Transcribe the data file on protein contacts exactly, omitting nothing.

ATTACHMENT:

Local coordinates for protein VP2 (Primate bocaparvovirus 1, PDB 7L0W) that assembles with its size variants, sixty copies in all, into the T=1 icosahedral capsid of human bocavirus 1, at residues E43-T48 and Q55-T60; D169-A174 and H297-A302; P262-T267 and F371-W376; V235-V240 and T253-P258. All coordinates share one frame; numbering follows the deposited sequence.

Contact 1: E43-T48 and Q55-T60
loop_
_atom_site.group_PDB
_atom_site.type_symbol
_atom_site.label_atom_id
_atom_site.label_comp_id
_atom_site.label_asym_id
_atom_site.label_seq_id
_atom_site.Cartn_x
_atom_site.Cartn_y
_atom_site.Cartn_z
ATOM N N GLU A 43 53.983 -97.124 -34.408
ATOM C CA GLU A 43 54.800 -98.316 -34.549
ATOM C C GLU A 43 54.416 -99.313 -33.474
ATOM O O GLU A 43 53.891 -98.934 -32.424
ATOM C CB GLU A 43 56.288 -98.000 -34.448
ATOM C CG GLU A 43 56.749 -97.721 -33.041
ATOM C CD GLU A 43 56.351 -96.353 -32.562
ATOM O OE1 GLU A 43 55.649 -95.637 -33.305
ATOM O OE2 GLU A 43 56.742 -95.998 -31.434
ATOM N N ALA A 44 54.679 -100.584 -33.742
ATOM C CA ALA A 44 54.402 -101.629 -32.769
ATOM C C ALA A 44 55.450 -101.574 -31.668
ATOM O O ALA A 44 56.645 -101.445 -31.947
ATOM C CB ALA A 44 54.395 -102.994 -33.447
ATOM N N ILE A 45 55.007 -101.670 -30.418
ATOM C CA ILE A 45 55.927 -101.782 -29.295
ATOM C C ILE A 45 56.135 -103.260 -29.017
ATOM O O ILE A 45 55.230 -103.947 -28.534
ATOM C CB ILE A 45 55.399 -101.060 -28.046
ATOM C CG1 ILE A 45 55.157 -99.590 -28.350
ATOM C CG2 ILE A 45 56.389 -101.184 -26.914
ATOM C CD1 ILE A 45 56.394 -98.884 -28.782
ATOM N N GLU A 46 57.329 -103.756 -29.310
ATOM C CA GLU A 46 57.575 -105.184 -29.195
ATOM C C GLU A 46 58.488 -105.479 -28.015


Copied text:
Local coordinates for protein VP2 (Primate bocaparvovirus 1, PDB 7L0W) that assembles with its size variants, sixty copies in all, into the T=1 icosahedral capsid of human bocavirus 1, at residues E43-T48 and Q55-T60; D169-A174 and H297-A302; P262-T267 and F371-W376; V235-V240 and T253-P258. All coordinates share one frame; numbering follows the deposited sequence.

Contact 1: E43-T48 and Q55-T60
loop_
_atom_site.group_PDB
_atom_site.type_symbol
_atom_site.label_atom_id
_atom_site.label_comp_id
_atom_site.label_asym_id
_atom_site.label_seq_id
_atom_site.Cartn_x
_atom_site.Cartn_y
_atom_site.Cartn_z
ATOM N N GLU A 43 53.983 -97.124 -34.408
ATOM C CA GLU A 43 54.800 -98.316 -34.549
ATOM C C GLU A 43 54.416 -99.313 -33.474
ATOM O O GLU A 43 53.891 -98.934 -32.424
ATOM C CB GLU A 43 56.288 -98.000 -34.448
ATOM C CG GLU A 43 56.749 -97.721 -33.041
ATOM C CD GLU A 43 56.351 -96.353 -32.562
ATOM O OE1 GLU A 43 55.649 -95.637 -33.305
ATOM O OE2 GLU A 43 56.742 -95.998 -31.434
ATOM N N ALA A 44 54.679 -100.584 -33.742
ATOM C CA ALA A 44 54.402 -101.629 -32.769
ATOM C C ALA A 44 55.450 -101.574 -31.668
ATOM O O ALA A 44 56.645 -101.445 -31.947
ATOM C CB ALA A 44 54.395 -102.994 -33.447
ATOM N N ILE A 45 55.007 -101.670 -30.418
ATOM C CA ILE A 45 55.927 -101.782 -29.295
ATOM C C ILE A 45 56.135 -103.260 -29.017
ATOM O O ILE A 45 55.230 -103.947 -28.534
ATOM C CB ILE A 45 55.399 -101.060 -28.046
ATOM C CG1 ILE A 45 55.157 -99.590 -28.350
ATOM C CG2 ILE A 45 56.389 -101.184 -26.914
ATOM C CD1 ILE A 45 56.394 -98.884 -28.782
ATOM N N GLU A 46 57.329 -103.756 -29.310
ATOM C CA GLU A 46 57.575 -105.184 -29.195
ATOM C C GLU A 46 58.488 -105.479 -28.015